The forty handpicked NVA sappers assigned the task of infiltrating the 1st ARVN Division CP compound via the water gate were thwarted when they discovered that the gate bridge had collapsed into the moat and had been replaced by a stout barbed-wire barrier. After milling about for several crucial minutes, the sappers and an accompanying company of the 802nd NVA Battalion felt their way south-westward along the Citadel’s north-western wall. Finally, under cover of mortar rounds fired from the south, they launched an unrehearsed attack on the ARVN post guarding the Hau Gate. The four guard bunkers were quickly overrun, but the element of surprise had been lost. The spearhead force barely cleared the Hau Gate in time to link up with the balance of the 802nd NVA Battalion, which was driving eastward along the north-western wall from the An Hoa Gate.
Under cover of nearly a hundred 82mm mortar rounds, the combined NVA assault force pushed a dozen ARVN soldiers out of their post on the southwestern side of the 1st ARVN Division’s CP compound, but other ARVN troops were attracted instantly by the sounds of gunfire. As the NVA crossed the compound’s southwestern wall and attacked the ARVN division’s medical center, Lieutenant Nguyen Ai, an ARVN intelligence officer, counterattacked at the head of a scratch platoon of thirty ARVN clerks, medics, and several hospital patients.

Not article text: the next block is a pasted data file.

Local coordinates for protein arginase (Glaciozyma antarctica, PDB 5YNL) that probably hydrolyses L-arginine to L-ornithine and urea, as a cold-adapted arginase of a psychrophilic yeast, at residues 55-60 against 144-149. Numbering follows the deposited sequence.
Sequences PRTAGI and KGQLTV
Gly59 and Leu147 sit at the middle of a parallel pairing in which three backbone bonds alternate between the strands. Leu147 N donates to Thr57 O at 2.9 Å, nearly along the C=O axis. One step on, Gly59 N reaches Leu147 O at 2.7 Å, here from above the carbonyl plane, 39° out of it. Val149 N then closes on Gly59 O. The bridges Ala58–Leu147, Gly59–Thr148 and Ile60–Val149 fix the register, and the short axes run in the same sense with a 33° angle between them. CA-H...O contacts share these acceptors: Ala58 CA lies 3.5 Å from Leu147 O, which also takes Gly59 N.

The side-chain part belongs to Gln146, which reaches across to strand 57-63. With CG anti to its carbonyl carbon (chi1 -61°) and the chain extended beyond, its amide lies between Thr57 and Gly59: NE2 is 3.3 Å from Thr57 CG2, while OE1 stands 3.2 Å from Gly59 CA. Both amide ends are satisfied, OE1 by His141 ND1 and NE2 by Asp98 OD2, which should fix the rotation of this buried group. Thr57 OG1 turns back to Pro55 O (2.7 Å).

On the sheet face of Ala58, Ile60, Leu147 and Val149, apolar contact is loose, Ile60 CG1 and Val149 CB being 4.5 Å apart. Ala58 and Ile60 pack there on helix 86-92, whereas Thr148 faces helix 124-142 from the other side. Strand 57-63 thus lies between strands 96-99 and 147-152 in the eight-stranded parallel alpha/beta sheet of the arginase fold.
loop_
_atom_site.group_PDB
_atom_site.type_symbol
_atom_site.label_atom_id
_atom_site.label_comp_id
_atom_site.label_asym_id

Only sixty feet from the NVA’s forwardmost element, Brigadier General Ngo Quang Truong looked up from his desk in time to see his aide, at the window, empty his pistol at the attackers. Truong wondered whether he, a brigadier general, would be leading infantry before the night was over. He quickly forced himself back to the business of running his entire division while his troops held the enemy at bay.
Lieutenant Ai was shot through the shoulder, but he continued to lead the counterattack in the medical center. Within minutes five NVA soldiers were shot to death inside the compound and another forty were mowed down as the vastly superior but profoundly shocked NVA. force pulled back to the west.
A subsidiary attack, possibly incorporating some VC units, moved on the CP’s main gate, in the compound’s south wall. The attack drew immediate defensive fire, and an ad hoc reaction force stopped the attackers cold.